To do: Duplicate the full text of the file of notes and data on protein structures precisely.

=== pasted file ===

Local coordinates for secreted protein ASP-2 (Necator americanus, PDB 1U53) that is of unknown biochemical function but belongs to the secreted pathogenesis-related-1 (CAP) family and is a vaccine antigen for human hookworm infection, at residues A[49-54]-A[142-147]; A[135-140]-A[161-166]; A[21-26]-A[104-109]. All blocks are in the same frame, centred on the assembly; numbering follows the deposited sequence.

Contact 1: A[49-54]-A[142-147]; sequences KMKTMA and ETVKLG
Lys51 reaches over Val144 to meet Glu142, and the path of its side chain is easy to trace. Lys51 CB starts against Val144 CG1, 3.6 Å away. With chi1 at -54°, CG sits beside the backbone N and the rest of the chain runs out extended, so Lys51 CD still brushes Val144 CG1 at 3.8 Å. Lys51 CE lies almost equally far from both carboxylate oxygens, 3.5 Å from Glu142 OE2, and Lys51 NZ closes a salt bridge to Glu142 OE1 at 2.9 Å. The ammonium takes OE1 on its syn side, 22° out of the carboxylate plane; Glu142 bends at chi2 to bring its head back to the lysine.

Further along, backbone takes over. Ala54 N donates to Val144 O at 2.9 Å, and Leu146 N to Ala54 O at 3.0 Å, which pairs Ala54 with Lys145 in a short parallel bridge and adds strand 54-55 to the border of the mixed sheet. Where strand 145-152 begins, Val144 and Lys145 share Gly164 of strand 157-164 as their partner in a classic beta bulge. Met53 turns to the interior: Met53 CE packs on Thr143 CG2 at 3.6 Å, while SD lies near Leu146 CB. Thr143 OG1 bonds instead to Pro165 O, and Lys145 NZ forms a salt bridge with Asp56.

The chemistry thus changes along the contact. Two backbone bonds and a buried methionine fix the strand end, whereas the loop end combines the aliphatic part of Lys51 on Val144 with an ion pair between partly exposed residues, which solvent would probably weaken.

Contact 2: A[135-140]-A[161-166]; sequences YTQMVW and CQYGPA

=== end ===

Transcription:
Local coordinates for secreted protein ASP-2 (Necator americanus, PDB 1U53) that is of unknown biochemical function but belongs to the secreted pathogenesis-related-1 (CAP) family and is a vaccine antigen for human hookworm infection, at residues A[49-54]-A[142-147]; A[135-140]-A[161-166]; A[21-26]-A[104-109]. All blocks are in the same frame, centred on the assembly; numbering follows the deposited sequence.

Contact 1: A[49-54]-A[142-147]; sequences KMKTMA and ETVKLG
Lys51 reaches over Val144 to meet Glu142, and the path of its side chain is easy to trace. Lys51 CB starts against Val144 CG1, 3.6 Å away. With chi1 at -54°, CG sits beside the backbone N and the rest of the chain runs out extended, so Lys51 CD still brushes Val144 CG1 at 3.8 Å. Lys51 CE lies almost equally far from both carboxylate oxygens, 3.5 Å from Glu142 OE2, and Lys51 NZ closes a salt bridge to Glu142 OE1 at 2.9 Å. The ammonium takes OE1 on its syn side, 22° out of the carboxylate plane; Glu142 bends at chi2 to bring its head back to the lysine.

Further along, backbone takes over. Ala54 N donates to Val144 O at 2.9 Å, and Leu146 N to Ala54 O at 3.0 Å, which pairs Ala54 with Lys145 in a short parallel bridge and adds strand 54-55 to the border of the mixed sheet. Where strand 145-152 begins, Val144 and Lys145 share Gly164 of strand 157-164 as their partner in a classic beta bulge. Met53 turns to the interior: Met53 CE packs on Thr143 CG2 at 3.6 Å, while SD lies near Leu146 CB. Thr143 OG1 bonds instead to Pro165 O, and Lys145 NZ forms a salt bridge with Asp56.

The chemistry thus changes along the contact. Two backbone bonds and a buried methionine fix the strand end, whereas the loop end combines the aliphatic part of Lys51 on Val144 with an ion pair between partly exposed residues, which solvent would probably weaken.

Contact 2: A[135-140]-A[161-166]; sequences YTQMVW and CQYGPA